Iowa Biogas Assessment Tool Goes Live

A new online tool for providing a view of raw materials and economic potential of biogas in Iowa has gone live. The tool is a collaboration between Iowa State University and EcoEngineers, an engineering/software firm headquartered in Des Moines, Iowa. It was funded by the Iowa Economic Development Authority.

The Iowa Biogas Assessment Model (IBAM) is an economic analysis tool integrated with a geographical information system (GIS). The tool is made for use by entrepreneurs, policy makers, and the general public.

“The overall goal of this project is to generate interest in biogas production by increasing awareness of the availability of waste streams, of federal and state incentive programs, and of the economic value of biogas,” said Shashi Menon, Managing Partner of EcoEngineers. “New EPA regulations that allow biogas from municipal waste water plants, landfills and agricultural digesters to generate renewable fuel credits are driving investments towards biogas production across the country.”

Combining Map Data with Cost Estimates

[SCREEN CAPTURE]IBAM

The Iowa Biogas Assessment Model (IBAM) is an online tool for estimating the potential of biogas resources in any given location and area in Iowa. The tool is the result of a collaboration between Iowa State University and EcoEngineers.

Mark Mba Wright, an assistant professor of mechanical engineering and an affiliate of the Bioeconomy Institute at Iowa State, led the university’s portion of the project. “What’s unique about our tool is that it combines mapping data with an economic spreadsheet that makes it very easy to not only capture the facility location but also to get a first approximation of what the cost of that facility might be,” he said.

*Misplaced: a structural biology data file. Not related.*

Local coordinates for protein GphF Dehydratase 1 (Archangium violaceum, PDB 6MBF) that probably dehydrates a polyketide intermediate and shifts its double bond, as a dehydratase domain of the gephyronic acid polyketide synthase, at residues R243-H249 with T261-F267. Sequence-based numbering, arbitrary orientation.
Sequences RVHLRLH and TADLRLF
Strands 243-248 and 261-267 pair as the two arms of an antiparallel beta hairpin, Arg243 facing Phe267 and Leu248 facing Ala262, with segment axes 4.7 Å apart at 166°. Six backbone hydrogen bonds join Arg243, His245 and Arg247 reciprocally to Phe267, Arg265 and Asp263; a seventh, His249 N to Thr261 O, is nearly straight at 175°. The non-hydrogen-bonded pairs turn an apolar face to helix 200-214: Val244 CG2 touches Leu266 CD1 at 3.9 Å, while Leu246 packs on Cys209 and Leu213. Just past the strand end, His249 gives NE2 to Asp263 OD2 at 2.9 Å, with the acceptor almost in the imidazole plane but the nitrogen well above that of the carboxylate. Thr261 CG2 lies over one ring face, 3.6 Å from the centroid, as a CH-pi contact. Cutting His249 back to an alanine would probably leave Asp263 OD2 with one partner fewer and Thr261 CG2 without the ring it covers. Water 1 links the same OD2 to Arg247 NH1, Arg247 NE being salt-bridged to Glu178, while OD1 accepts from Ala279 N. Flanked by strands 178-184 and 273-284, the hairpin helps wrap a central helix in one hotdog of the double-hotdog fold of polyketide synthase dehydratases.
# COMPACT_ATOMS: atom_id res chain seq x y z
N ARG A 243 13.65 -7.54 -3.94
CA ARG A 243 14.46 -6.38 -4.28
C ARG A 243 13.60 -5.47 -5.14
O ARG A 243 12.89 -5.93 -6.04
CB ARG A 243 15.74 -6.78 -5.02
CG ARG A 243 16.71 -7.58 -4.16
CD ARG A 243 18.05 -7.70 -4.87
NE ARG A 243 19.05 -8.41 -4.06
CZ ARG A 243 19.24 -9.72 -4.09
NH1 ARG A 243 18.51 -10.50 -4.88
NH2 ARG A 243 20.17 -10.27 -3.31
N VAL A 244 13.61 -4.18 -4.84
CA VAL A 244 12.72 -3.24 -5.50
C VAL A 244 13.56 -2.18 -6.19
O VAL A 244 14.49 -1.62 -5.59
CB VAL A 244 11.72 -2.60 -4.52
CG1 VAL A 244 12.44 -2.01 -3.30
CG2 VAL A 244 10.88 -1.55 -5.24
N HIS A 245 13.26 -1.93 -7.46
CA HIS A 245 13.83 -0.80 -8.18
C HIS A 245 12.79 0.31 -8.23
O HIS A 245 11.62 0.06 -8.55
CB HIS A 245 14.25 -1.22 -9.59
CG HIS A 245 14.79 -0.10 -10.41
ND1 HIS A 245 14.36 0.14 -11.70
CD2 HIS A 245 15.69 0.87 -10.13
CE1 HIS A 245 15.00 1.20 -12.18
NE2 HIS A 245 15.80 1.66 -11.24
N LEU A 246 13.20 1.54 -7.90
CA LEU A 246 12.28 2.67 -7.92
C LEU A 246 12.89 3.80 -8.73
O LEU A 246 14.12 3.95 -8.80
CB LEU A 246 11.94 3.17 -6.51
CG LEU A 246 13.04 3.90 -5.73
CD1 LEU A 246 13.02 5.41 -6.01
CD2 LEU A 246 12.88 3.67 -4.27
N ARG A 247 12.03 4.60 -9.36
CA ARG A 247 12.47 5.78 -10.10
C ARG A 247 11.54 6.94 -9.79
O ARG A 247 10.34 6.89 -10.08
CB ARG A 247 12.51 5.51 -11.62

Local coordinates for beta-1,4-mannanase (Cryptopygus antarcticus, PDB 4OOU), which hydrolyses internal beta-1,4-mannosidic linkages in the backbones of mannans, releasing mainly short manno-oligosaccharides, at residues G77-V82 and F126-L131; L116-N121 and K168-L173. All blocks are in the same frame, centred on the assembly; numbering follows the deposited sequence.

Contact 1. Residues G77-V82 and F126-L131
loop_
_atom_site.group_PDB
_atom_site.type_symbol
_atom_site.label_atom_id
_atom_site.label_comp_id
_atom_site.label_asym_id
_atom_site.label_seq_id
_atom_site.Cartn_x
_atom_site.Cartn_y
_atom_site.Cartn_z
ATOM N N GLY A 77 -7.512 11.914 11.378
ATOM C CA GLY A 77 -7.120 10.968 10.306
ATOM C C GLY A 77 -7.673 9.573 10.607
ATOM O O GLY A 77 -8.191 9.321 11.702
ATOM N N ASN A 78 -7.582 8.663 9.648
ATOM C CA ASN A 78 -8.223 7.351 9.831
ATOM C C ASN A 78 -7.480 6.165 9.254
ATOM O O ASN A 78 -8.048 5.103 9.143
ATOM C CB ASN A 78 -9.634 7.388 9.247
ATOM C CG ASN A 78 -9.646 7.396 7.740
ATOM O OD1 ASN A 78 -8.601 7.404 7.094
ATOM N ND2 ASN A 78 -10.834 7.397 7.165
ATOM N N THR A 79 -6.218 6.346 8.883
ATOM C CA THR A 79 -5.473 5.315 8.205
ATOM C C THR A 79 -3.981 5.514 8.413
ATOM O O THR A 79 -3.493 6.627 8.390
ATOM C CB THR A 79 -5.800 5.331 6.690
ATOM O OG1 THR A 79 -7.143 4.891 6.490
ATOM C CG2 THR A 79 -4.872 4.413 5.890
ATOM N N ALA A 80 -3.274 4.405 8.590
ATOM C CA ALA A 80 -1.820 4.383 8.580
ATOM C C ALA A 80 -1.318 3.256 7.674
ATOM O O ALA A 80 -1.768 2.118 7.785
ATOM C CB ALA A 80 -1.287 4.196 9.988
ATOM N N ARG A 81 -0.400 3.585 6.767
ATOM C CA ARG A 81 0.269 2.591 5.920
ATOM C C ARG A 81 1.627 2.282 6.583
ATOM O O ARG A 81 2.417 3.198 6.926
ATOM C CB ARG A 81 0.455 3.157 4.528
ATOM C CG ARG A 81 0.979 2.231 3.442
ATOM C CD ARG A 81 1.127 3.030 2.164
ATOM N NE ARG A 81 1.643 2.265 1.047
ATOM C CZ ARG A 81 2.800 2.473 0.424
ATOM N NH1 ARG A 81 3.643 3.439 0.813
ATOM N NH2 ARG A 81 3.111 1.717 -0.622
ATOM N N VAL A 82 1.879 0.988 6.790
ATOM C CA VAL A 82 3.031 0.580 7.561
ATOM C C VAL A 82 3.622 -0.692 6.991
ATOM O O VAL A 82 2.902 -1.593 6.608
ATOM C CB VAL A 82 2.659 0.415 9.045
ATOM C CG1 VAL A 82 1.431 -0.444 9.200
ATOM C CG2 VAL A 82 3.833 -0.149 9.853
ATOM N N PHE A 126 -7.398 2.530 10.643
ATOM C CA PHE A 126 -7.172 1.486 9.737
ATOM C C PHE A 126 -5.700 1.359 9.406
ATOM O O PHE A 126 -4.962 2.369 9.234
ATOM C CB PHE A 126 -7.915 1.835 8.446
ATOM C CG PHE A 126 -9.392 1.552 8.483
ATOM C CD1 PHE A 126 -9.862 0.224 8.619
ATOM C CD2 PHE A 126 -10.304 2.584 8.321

Here’s how it works: the user picks a location on the map, and selects a collection radius. Based on that site and area, the system estimates the potential biogas resources of the type selected by the user, represented in cubic meters per year. The facility is then sized according to the biogas collected, and its capital and operating costs are estimated. The tool contains more than 20 layers of data for biogas resources, including agriculture residue, feedlots waste/manure, and human activity.

The data on which the system is built is all publicly available, although Wright said the developers added some missing data and combined data to adjust it to improve the estimate of biogas potential. The sources of the data include the National Renewable Energy Laboratory, the Environmental Protection Agency, the U.S. Dept. of Agriculture, and the Iowa Dept. of Natural Resources, among others.

In addition to Menon and Wright, the development team included Boyan Li, a graduate research assistant in mechanical engineering at Iowa State, a well as Shannon Thol, a GIS consultant at EcoEngineers.

The team is continuing to work to improve the system. More information about the tool can be found on the EcoEngineers Website, including a video tutorial and an overview of its economic analysis capabilities.

Learn More about Biogas

The generation of biogas from waste streams will be the subject of a panel discussion at EcoEngineers’ upcoming RIN Academy. Attendees of this one-day conference can learn how the latest federal and state policy incentives are impacting the renewable fuels market. RIN Academy will be held on Sept. 16, 2014, at the Embassy Suites in downtown Des Moines. For a detailed agenda and the roster of speakers, please go to the RIN Academy Website. Student rates are available.

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